Definitely not your average museum.  Definitely a fun place to spend an afternoon.

The first floor has an area of mosaics, like this one, and huge sculptures connected by tunnels and caverns. At one point in my exploring, I emerged from the mouth of a big whale sculpture.  As neat as it was to explore parts of the museum, I couldn’t help but wonder how often kids get lost for a little while.

Very little of the museum is undecorated or purely functional.  Stairs are built into the back of a dinosaur and are bordered by colorfully painted, repurposed rollers.  And that spiraling coil of blue at the top?  You can climb through that.

Many of the walls are covered with salvaged materials, like these printing press plates.  You could easily spend 15 minutes staring at a wall in this place.

Judging from the map on the website, I am realizing we may have missed some elements, like the entire second floor.  Oops!  I suspect we mistook the mezzanine for the second floor, where we saw a snack bar and an awesome forest area with more areas to climb and crawl and explore.  The actual second floor has the World Aquarium (which requires a separate admission fee), an exhibit of vintage opera posters (so bummed I missed those!), and a shoelace factory.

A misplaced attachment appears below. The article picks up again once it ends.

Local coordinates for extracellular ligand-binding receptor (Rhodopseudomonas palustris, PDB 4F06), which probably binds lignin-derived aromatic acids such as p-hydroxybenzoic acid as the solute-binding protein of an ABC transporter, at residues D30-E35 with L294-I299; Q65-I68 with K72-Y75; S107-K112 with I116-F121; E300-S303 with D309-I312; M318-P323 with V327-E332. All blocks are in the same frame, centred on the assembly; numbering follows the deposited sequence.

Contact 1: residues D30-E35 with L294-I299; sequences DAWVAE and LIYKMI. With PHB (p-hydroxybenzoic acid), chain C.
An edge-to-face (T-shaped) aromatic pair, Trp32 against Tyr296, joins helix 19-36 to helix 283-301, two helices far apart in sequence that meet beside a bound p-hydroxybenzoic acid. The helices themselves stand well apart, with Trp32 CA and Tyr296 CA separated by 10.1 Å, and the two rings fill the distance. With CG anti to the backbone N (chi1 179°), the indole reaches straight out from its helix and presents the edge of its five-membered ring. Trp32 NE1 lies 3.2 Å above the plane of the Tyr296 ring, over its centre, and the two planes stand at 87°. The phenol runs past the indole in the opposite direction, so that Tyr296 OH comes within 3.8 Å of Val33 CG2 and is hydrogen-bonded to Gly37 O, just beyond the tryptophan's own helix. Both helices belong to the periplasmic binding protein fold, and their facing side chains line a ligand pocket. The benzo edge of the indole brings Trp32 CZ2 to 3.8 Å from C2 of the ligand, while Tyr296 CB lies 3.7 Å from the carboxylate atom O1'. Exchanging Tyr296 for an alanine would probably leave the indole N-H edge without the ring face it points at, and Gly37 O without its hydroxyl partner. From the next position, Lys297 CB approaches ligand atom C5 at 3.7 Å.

The third floor has a ton to see, including one area that displays a collection of neon signs, carnival bits, and an assemblage of robots crafted from junk.  There’s also a large section known as the Architectural Museum.   It was one of my favorite parts of City Museum.  There was an exhibit on George Grant Elmslie, part of the Progressive School of Chicago Architecture, who created gorgeous medallions and other ornate, symmetrical ornaments for buildings in the 1930’s.  Alas, my photos of the exhibit didn’t turn out.  But I can share some of other architectural elements at the museum.

Another element we missed (more reason to come back the next time I am in St. Louis!) was the Everyday Circus, where there are daily performances (more on weekends) by acrobatic circus performers.  Sadly, that day’s show was over by the time we arrived.  They even offer classes!